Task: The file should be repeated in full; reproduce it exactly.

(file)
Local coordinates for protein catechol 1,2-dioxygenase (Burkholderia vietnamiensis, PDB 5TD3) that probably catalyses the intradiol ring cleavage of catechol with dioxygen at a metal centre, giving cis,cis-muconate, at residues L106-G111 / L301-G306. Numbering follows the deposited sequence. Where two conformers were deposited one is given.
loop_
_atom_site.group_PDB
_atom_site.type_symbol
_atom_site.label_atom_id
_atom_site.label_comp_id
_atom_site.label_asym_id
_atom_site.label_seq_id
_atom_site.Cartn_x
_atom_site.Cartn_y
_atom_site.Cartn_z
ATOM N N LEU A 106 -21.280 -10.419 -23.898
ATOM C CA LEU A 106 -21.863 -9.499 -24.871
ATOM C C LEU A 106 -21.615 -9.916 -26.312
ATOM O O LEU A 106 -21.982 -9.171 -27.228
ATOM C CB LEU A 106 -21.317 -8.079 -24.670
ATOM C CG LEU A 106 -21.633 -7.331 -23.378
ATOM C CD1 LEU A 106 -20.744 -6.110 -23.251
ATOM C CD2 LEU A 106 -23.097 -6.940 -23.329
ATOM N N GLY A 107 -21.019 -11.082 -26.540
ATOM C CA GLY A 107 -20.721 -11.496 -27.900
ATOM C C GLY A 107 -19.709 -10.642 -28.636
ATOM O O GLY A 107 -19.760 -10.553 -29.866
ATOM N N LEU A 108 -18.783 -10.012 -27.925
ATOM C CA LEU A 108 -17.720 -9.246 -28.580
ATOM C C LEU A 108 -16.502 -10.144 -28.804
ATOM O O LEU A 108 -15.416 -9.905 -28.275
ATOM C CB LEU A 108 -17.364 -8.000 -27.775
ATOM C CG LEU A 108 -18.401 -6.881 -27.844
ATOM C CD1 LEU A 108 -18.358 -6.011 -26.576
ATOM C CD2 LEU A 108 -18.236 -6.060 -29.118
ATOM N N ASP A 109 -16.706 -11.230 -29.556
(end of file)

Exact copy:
Local coordinates for protein catechol 1,2-dioxygenase (Burkholderia vietnamiensis, PDB 5TD3) that probably catalyses the intradiol ring cleavage of catechol with dioxygen at a metal centre, giving cis,cis-muconate, at residues L106-G111 / L301-G306. Numbering follows the deposited sequence. Where two conformers were deposited one is given.
loop_
_atom_site.group_PDB
_atom_site.type_symbol
_atom_site.label_atom_id
_atom_site.label_comp_id
_atom_site.label_asym_id
_atom_site.label_seq_id
_atom_site.Cartn_x
_atom_site.Cartn_y
_atom_site.Cartn_z
ATOM N N LEU A 106 -21.280 -10.419 -23.898
ATOM C CA LEU A 106 -21.863 -9.499 -24.871
ATOM C C LEU A 106 -21.615 -9.916 -26.312
ATOM O O LEU A 106 -21.982 -9.171 -27.228
ATOM C CB LEU A 106 -21.317 -8.079 -24.670
ATOM C CG LEU A 106 -21.633 -7.331 -23.378
ATOM C CD1 LEU A 106 -20.744 -6.110 -23.251
ATOM C CD2 LEU A 106 -23.097 -6.940 -23.329
ATOM N N GLY A 107 -21.019 -11.082 -26.540
ATOM C CA GLY A 107 -20.721 -11.496 -27.900
ATOM C C GLY A 107 -19.709 -10.642 -28.636
ATOM O O GLY A 107 -19.760 -10.553 -29.866
ATOM N N LEU A 108 -18.783 -10.012 -27.925
ATOM C CA LEU A 108 -17.720 -9.246 -28.580
ATOM C C LEU A 108 -16.502 -10.144 -28.804
ATOM O O LEU A 108 -15.416 -9.905 -28.275
ATOM C CB LEU A 108 -17.364 -8.000 -27.775
ATOM C CG LEU A 108 -18.401 -6.881 -27.844
ATOM C CD1 LEU A 108 -18.358 -6.011 -26.576
ATOM C CD2 LEU A 108 -18.236 -6.060 -29.118
ATOM N N ASP A 109 -16.706 -11.230 -29.556